• Python is an interpreted language that uses dynamic typing. This means it launches fast but runs slow compared to Java.
  • Python is a fantastic prototyping language, as you can develop fast with it. This also cuts down on resources.
  • You can create as you learn with Python, which might not be the case with Java. Python will abstract some of the complexities away under the hood.
  • Python can’t do everything, and has its clear use cases.
  • You won’t be able to develop mobile apps with ease using Python.

As for Java, it also shines and lacks in different areas:

  • It launches slower than Python, yet runs faster. This is down to its strict typing and need for compilation.
  • If you write Java code well, it often performs better than Python.
  • You’ll need to traverse a greater learning curve with Java, as it can be more difficult to understand the various associated concepts.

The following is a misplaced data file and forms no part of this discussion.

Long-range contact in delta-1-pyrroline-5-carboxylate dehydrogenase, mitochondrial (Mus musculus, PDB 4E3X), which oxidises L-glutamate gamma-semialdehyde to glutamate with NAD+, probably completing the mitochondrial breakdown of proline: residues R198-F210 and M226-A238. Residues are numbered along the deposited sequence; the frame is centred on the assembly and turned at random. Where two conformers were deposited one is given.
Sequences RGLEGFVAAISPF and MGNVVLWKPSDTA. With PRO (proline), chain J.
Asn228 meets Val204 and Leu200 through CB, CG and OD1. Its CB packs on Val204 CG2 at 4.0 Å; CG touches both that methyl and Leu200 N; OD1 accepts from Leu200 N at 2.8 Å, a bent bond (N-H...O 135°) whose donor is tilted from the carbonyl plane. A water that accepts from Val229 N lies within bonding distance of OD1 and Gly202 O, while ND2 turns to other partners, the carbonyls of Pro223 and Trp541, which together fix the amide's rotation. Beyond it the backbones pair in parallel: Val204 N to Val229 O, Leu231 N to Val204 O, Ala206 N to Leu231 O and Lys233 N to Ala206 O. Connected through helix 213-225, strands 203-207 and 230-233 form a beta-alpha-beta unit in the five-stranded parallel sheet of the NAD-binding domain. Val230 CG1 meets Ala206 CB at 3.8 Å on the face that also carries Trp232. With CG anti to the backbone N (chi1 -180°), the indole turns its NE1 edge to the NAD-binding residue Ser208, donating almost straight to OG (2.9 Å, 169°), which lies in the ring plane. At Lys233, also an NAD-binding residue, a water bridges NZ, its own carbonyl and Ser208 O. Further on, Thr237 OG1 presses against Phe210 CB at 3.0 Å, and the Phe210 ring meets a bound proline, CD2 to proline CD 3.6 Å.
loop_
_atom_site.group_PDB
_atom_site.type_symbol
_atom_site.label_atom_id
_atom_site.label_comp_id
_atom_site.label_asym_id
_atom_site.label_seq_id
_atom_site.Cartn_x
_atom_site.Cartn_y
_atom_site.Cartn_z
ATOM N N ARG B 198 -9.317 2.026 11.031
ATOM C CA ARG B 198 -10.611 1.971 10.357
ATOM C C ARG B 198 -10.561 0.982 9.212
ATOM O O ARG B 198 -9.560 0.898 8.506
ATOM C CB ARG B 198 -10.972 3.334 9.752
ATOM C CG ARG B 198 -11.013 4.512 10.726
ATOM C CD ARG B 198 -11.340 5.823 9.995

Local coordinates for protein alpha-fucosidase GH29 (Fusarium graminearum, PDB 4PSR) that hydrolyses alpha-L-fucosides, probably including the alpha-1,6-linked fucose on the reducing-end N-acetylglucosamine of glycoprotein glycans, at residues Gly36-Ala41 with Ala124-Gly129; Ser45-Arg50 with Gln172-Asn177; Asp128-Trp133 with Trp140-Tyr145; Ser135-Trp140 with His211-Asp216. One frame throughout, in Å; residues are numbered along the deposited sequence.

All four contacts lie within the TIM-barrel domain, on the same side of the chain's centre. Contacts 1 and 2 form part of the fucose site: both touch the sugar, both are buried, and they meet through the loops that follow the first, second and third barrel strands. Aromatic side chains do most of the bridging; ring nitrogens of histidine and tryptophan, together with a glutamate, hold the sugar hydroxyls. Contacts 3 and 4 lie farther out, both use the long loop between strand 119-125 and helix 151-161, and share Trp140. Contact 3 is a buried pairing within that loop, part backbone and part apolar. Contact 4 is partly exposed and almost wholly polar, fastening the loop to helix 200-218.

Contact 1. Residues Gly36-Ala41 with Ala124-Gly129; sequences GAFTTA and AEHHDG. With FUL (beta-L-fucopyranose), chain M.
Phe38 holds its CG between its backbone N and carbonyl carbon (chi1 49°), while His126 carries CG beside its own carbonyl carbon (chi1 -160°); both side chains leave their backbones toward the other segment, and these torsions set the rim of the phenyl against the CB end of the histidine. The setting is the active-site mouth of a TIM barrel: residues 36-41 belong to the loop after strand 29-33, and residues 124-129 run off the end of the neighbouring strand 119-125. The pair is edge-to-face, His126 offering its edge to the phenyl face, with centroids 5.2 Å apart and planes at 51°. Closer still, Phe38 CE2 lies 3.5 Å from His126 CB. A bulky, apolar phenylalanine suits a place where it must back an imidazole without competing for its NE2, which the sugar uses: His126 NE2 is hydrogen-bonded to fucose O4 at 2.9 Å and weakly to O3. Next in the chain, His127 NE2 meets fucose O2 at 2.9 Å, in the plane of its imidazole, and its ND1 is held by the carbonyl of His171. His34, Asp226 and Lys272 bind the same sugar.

• What’s more, you’ll have to invest more time and money into developing with Java.

In short, you can use both Python and Java for the same sorts of tasks. In practice, you’ll find a clear division between where each language can best serve your needs. Let’s look at this further in the next section.

Where you’ll use Python and Java within development

Unlike other languages such as HTML and JavaScript, you’ll rarely (if at all) want to compare Python vs Java for front-end web development. Both languages won’t be able to offer you anything here, as they are server-side only.

While you could swap out PHP for Python (using Flask) or Java, not many sites utilize them [1]. Though, Python frameworks such as Django and Flask do see use for web development, and Java can be a foundation for apps that end up streaming across the web [2].

Instead, we see both languages in use in different industries:

  • Python: Anywhere you need data science skills will see you need Python. For example, banking and business services will often need you to “scrape” data and work with huge datasets. Python is ideal for this. It’s also fantastic for machine learning and predictive applications in industries such as healthcare.